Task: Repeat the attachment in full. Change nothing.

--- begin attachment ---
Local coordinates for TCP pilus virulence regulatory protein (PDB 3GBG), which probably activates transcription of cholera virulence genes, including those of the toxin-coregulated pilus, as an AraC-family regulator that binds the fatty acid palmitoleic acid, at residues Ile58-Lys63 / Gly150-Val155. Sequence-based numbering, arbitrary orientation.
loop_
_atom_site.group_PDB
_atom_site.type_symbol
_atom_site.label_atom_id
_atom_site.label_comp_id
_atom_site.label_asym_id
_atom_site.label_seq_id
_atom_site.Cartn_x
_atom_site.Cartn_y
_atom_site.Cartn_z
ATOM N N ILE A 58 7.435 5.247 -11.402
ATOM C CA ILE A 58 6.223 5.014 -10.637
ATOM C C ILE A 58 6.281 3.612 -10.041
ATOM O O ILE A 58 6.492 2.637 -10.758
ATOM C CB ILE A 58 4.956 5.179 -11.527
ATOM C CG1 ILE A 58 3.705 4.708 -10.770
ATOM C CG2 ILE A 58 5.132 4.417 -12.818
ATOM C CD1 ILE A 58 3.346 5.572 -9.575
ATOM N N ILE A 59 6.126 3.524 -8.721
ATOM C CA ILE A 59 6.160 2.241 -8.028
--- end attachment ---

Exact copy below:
Local coordinates for TCP pilus virulence regulatory protein (PDB 3GBG), which probably activates transcription of cholera virulence genes, including those of the toxin-coregulated pilus, as an AraC-family regulator that binds the fatty acid palmitoleic acid, at residues Ile58-Lys63 / Gly150-Val155. Sequence-based numbering, arbitrary orientation.
loop_
_atom_site.group_PDB
_atom_site.type_symbol
_atom_site.label_atom_id
_atom_site.label_comp_id
_atom_site.label_asym_id
_atom_site.label_seq_id
_atom_site.Cartn_x
_atom_site.Cartn_y
_atom_site.Cartn_z
ATOM N N ILE A 58 7.435 5.247 -11.402
ATOM C CA ILE A 58 6.223 5.014 -10.637
ATOM C C ILE A 58 6.281 3.612 -10.041
ATOM O O ILE A 58 6.492 2.637 -10.758
ATOM C CB ILE A 58 4.956 5.179 -11.527
ATOM C CG1 ILE A 58 3.705 4.708 -10.770
ATOM C CG2 ILE A 58 5.132 4.417 -12.818
ATOM C CD1 ILE A 58 3.346 5.572 -9.575
ATOM N N ILE A 59 6.126 3.524 -8.721
ATOM C CA ILE A 59 6.160 2.241 -8.028